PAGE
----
WHERE Streaming on Netflix
WHAT IT’S ABOUT Halle Berry makes her directorial debut with "Bruised," a drama about a former mixed martial arts fighter faced with having to care for the young son she once abandoned while simultaneously finding a path back into the octagon.
The Oscar winner also stars as Jackie "Pretty Bull" Justice, unable to resume her MMA career years after a disastrous last fight. She’s living with her boyfriend and manager in Newark, New Jersey, finding the work she can cleaning houses while hiding alcohol in empty cleaning fluid bottles.
This trajectory starts to change with the re-emergence in her life of Manny (Danny Boyd Jr.), the six-year-old son she left when he was an infant. She’s forced to take custody of him after her ex-boyfriend, Manny’s father, is killed in a shooting.
Co-stars in the movie, now streaming on Netflix, include the great character actor Stephen McKinley Henderson (last seen in "Dune"), playing one of Jackie’s trainers.
MY SAY Berry shows real filmmaking talent in "Bruised," which is not always the case when A-list actors make the jump behind the camera, no matter how capably they can handle themselves in front of it. There is some dynamic visual storytelling on display in the ways she and cinematographer Frank G. DeMarco combine Jackie’s drab and unhappy present with hints of a promise of something better.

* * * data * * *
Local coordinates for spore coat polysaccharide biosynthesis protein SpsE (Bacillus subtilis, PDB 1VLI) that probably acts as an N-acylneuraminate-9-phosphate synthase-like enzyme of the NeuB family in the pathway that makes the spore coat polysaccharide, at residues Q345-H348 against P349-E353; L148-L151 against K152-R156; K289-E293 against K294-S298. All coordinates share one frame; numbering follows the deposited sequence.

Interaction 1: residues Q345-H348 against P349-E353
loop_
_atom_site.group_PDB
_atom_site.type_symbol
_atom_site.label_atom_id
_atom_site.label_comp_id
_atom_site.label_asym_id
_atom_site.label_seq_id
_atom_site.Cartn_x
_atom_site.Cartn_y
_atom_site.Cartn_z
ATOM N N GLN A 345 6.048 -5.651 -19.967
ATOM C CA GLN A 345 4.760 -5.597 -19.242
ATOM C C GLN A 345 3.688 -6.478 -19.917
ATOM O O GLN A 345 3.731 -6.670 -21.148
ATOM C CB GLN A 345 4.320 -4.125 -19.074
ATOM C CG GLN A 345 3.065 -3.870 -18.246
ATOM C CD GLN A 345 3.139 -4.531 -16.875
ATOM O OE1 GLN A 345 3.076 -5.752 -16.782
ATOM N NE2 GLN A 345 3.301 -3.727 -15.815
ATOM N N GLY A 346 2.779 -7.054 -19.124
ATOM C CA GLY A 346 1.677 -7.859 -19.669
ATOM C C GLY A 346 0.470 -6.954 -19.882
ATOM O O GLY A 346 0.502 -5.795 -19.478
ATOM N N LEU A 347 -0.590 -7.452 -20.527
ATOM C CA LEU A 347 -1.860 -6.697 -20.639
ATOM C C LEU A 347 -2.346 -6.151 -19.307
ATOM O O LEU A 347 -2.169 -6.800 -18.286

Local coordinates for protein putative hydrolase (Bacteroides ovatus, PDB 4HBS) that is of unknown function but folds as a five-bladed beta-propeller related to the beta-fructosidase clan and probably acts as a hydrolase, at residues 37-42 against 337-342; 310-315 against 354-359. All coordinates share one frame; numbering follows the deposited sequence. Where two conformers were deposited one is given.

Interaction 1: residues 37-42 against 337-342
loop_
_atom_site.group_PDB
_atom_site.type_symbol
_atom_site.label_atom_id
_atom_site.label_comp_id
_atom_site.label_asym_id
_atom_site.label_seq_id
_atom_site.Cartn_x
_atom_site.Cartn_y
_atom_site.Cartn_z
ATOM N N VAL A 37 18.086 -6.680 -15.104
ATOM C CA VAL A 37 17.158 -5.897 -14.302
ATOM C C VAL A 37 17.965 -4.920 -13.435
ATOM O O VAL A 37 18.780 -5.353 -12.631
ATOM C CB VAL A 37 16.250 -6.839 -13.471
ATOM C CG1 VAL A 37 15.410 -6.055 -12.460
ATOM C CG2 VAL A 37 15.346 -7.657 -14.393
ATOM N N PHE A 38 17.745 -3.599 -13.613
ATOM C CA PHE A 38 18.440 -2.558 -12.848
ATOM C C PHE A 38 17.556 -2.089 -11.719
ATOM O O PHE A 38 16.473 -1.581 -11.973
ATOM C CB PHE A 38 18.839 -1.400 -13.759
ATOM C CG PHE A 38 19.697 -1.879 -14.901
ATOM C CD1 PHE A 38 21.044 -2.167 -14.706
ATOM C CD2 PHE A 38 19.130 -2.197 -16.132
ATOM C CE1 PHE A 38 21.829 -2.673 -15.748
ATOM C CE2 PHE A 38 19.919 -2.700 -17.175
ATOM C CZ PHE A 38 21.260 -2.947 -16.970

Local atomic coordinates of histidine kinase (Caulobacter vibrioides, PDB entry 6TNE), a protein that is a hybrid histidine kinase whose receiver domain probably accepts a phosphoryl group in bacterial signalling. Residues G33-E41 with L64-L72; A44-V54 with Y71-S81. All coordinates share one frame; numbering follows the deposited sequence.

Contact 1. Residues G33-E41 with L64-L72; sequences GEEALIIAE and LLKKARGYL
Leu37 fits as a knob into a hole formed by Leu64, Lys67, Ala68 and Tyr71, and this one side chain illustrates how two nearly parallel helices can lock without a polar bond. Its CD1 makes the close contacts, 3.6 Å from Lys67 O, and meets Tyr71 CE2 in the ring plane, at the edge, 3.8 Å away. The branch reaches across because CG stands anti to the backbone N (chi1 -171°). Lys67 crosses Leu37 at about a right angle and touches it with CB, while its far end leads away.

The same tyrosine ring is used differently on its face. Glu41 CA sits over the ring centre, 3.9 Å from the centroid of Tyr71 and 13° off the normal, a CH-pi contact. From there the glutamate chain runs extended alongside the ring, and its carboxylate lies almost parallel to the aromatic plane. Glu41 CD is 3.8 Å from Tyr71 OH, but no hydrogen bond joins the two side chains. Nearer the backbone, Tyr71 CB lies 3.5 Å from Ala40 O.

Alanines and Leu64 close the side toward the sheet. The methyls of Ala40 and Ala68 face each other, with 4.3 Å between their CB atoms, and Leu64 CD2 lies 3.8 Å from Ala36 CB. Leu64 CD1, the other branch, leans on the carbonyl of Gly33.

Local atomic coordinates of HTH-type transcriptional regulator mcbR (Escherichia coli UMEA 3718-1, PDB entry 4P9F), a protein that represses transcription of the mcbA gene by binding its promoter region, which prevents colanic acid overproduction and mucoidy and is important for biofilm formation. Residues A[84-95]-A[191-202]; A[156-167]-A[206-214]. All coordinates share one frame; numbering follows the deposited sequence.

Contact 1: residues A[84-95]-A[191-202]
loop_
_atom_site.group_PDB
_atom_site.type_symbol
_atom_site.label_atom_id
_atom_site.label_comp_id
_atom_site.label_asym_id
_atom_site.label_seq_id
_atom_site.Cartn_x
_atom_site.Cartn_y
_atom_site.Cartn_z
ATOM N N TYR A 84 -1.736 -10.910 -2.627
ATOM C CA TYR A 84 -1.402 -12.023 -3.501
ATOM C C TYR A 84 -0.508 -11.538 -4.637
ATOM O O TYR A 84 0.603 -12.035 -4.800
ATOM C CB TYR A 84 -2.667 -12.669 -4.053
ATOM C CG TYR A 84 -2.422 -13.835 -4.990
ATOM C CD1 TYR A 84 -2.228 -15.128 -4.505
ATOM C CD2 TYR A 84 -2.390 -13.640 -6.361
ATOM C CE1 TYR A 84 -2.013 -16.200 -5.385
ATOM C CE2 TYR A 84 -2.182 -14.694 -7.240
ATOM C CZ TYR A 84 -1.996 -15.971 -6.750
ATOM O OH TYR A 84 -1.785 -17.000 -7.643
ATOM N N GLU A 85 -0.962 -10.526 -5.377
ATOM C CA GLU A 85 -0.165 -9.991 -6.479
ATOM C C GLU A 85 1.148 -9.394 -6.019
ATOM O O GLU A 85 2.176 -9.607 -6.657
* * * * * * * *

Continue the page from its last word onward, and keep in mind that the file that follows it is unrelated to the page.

The director-star also demonstrates a sure hand in the ways she develops the mother-son relationship that provides the heart of the movie.
It begins at a low point — two strangers sizing each other up, and trying to make sense of unspeakable trauma. But even from that first moment, it’s always clear that there’s a special bond here, the sort of connection that only a mother can have with her child.
Berry develops this relationship in a patient way that relies on small and quiet moments, rather than sudden epiphanies. She challenges Boyd Jr., an actor who has already amassed an impressive resume ("Stranger Things," "The Underground Railroad" and more), because the magnitude of the horror Manny went through has rendered him unable to speak.
Images as subtle and familiar as mother and son falling asleep on each other at the movies are weighted with terrific emotional resonance because both actors so capably understand how to convey meaning in stillness.
But there’s too much going on throughout "Bruised," when the story demands a more consistently minimalist treatment.
The mother-son storyline gets set against other scenes that seem to have been ripped directly out of a soap opera, with people screaming at each other and breaking things, and weary clichés such as a moment in which one character breaks up with another in bed.
That’s all caked in an underdog sports movie — including the familiar training scenes, the climactic bout, and so many other genre staples.
You only wish Berry had simply trusted that the good stuff was good enough to carry the audience through.
BOTTOM LINE This is an auspicious directorial debut for Halle Berry, but it’s too overstuffed to be unequivocally recommended.